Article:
August 2016
Volume 16, Issue 12
Open Access
Vision Sciences Society Annual Meeting Abstract  |   September 2016
Adaptation to Symmetry Axis
Author Affiliations
  • Yui Sakata
    Dept. Computer Science, University of Tsukuba
  • Ko Sakai
    Dept. Computer Science, University of Tsukuba
Journal of Vision September 2016, Vol.16, 807. doi:10.1167/16.12.807
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      Yui Sakata, Ko Sakai; Adaptation to Symmetry Axis. Journal of Vision 2016;16(12):807. doi: 10.1167/16.12.807.

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      © ARVO (1962-2015); The Authors (2016-present)

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Abstract

Symmetry has long been considered as an influential factor for grouping and figure-ground segregation as well as a candidate for representing shape as medial axis. A recent psychophysical study has reported the adaptation to symmetry in random dot patterns [Gheorghiu, Bell & Kingdom, VSS 2014]. We investigated whether symmetry axis is a basis for symmetry perception. Specifically, we examined whether symmetry axis is an adaptable feature in the visual system. To examine whether adaptation alters the perceptual tilt of symmetry axis, we generated a set of stimuli that consisted of mirror-symmetric arrangements of random dots. The stimuli were comprised of tens of random dots so that their symmetry axes were invisible. A pair of stimuli whose axes were tilted ±10o from the vertical was presented for adaptation. Another pair of stimuli with a distinct dot pattern/contrast was presented for test. Using a staircase procedure, we measured the apparent tilt of the symmetry axes (Tilt-After-Effect). The results showed significant TAE, with the magnitude similar to ordinary TAE observed with solid lines. Similar TAEs were observed for the adaptation with a sequence of the short presentation of distinct patterns/contrasts, indicating that the TAE was evoked by the symmetry axis but not by pattern/contrast. We also performed another set of experiment with natural contours as adapter, and observed significant TAE. These results indicate that symmetry axis is an adaptable feature in the visual system, suggesting that symmetry axis is a basis for symmetry perception. To understand the cortical mechanism underlying the adaptation, we examined the retinotopy of the TAE. Our results showed the significant TAE even when the adaptation and test stimuli were presented 90o apart across the median line, indicating the hemispherical transfer of the adaptation. These results indicate the representation of symmetry axis in a higher visual cortical area.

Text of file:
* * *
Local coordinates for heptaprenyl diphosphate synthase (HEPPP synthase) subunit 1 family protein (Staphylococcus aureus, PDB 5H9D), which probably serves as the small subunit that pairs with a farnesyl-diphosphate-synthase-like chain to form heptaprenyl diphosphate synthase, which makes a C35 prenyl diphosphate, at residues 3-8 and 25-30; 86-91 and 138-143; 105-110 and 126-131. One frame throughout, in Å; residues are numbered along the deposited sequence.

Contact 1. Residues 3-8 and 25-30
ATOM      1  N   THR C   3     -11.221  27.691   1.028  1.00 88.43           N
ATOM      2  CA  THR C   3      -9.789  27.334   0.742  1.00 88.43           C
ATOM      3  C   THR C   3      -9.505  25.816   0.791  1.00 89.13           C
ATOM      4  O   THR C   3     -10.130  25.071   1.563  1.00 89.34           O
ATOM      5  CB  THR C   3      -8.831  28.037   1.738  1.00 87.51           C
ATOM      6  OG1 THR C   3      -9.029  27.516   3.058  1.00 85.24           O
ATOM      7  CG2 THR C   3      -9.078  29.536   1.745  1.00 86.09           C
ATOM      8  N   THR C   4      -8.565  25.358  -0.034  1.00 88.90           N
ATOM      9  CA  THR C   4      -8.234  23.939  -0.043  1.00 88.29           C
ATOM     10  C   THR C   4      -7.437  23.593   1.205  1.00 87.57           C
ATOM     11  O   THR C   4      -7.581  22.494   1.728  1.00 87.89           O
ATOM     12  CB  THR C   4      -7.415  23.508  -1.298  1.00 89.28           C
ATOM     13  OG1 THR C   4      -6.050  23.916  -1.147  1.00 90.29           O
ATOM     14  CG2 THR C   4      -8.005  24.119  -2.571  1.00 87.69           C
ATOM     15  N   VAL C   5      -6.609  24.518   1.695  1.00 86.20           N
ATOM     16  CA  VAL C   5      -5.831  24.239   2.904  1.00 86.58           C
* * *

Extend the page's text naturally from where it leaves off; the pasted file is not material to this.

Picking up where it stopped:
Meeting abstract presented at VSS 2016

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